All games are engines

Write your game code so it can be re used, and your next game benefits from it. Ideally only the things that make your game unique will not carry over to the next game. 

Here’s the setup: I spent time fixing up a chunk of code for use in our asset pipeline. However, my lead coder had his own feelings about an addition I had made. What follows is my response.

 

It appears to me that there is a fundamental difference between how you and I approach coding. Please correct me if you feel this is wrong:
– you are concerned with making changes for the sake of this project.
– I am concerned with making changes for the sake of *all* projects.

This strong typed id is a perfect example. You do not feel it is a good fit for this project. Okay, I can certainly live with that. But not every game team will necessarily make that choice. And that is the core difference.

At the same time, I do not feel that we should have custom versions of scripts and sources that are specific to particular games. This leads to maintenance nightmares. It is better to have one reusable script that has options to allow each targe team to make those decisions for themselves. Then when bugs are identified and fixed by one team, Then all teams can share the knowledge without having to import it into their custom version. It just “works”. Not to mention that additional features can be created and shared to all with minimum of fuss.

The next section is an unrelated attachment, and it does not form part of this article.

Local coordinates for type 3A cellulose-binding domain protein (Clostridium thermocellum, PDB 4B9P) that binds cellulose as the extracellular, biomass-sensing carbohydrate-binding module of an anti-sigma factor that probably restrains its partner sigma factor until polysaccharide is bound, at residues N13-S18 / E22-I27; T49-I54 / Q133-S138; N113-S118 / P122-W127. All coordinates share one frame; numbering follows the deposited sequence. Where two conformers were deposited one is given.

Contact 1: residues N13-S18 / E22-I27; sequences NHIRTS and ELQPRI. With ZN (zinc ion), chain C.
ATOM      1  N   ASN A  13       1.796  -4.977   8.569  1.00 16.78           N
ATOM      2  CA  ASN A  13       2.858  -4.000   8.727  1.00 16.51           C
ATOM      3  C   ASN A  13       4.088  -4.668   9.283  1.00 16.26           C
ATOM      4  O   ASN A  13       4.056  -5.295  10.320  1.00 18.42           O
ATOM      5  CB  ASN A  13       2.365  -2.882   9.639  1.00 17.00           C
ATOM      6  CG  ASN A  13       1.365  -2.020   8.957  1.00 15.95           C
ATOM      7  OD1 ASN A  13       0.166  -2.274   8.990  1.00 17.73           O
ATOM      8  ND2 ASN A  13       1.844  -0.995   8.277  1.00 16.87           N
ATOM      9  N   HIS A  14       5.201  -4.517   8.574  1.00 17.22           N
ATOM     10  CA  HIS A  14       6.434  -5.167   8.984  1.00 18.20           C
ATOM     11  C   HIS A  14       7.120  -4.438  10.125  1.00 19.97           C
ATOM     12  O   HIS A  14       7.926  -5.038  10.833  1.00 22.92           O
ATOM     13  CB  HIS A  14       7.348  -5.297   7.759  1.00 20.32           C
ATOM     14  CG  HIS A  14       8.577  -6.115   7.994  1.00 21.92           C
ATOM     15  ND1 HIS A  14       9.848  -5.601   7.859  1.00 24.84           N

There is a limit to how much options should be available before the script is fundamentally different from the original base one. But a properly designed script or bit of code will only be doing one task, and most of the time, there is rarely more than one good way to do that task. This very fact automatically limits how many options are needed in the first place. If the task is so different that it needs a lot of extra support options then it is probably doing a completely different job and is no longer sticking to one task, and should be decomposed into multiple sources instead.

One script = one task.  Likewise, the thrift making script does one task, and is fairly compact. I do not believe it should be split into multiple files because it already adheres to this principle. To split it would make the code harder to read, not easier.

Just because it is capable of the strong typed Ids does not mean you have to use it that way. It still processes a non typed id in the same way it did. As proven by converting the existing data set. It is improved with some other cleanups that are related. 

 

I feel that few game coders consider these kinds of issues all at once. And I think we could be making much better games if we were to simply design the basic stuff reusable. Much more of our games is basic stuff than most want to admit.

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